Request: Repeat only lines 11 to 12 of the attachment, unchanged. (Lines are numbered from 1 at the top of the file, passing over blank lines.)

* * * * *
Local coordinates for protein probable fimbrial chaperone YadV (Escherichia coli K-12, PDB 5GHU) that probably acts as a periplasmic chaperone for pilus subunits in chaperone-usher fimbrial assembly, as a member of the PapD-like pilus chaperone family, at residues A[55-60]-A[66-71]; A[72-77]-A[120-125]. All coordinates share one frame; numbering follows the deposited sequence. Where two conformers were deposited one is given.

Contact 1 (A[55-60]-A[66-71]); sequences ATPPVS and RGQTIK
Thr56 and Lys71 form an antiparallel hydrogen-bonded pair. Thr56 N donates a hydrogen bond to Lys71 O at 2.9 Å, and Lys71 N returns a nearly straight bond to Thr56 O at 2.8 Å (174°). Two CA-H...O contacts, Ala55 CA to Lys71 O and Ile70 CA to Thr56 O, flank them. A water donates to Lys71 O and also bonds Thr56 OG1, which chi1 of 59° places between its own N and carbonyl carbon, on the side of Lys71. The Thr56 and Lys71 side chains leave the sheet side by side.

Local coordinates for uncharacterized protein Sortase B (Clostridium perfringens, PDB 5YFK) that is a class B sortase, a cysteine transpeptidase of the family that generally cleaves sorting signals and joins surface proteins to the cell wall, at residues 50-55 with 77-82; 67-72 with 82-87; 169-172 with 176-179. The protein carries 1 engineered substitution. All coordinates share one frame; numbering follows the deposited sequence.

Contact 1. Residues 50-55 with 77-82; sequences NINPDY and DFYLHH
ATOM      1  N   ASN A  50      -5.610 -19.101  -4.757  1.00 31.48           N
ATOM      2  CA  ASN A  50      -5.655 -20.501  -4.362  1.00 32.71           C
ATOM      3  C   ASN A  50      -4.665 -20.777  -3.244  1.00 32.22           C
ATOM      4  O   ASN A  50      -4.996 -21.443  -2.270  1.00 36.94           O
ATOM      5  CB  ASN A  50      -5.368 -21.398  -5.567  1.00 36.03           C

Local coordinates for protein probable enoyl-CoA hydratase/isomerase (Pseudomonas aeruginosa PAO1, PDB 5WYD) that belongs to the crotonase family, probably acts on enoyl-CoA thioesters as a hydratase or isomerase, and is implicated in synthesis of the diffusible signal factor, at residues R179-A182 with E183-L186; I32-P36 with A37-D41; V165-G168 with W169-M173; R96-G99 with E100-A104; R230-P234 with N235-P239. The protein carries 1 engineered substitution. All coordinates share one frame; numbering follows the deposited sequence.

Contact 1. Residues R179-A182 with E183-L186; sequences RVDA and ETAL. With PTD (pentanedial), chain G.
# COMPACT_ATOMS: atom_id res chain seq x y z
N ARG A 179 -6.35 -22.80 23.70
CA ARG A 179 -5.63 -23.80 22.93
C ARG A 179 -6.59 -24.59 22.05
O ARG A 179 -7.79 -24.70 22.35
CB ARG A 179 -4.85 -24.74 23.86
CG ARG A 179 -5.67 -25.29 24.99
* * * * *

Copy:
Local coordinates for protein probable enoyl-CoA hydratase/isomerase (Pseudomonas aeruginosa PAO1, PDB 5WYD) that belongs to the crotonase family, probably acts on enoyl-CoA thioesters as a hydratase or isomerase, and is implicated in synthesis of the diffusible signal factor, at residues R179-A182 with E183-L186; I32-P36 with A37-D41; V165-G168 with W169-M173; R96-G99 with E100-A104; R230-P234 with N235-P239. The protein carries 1 engineered substitution. All coordinates share one frame; numbering follows the deposited sequence.

Contact 1. Residues R179-A182 with E183-L186; sequences RVDA and ETAL. With PTD (pentanedial), chain G.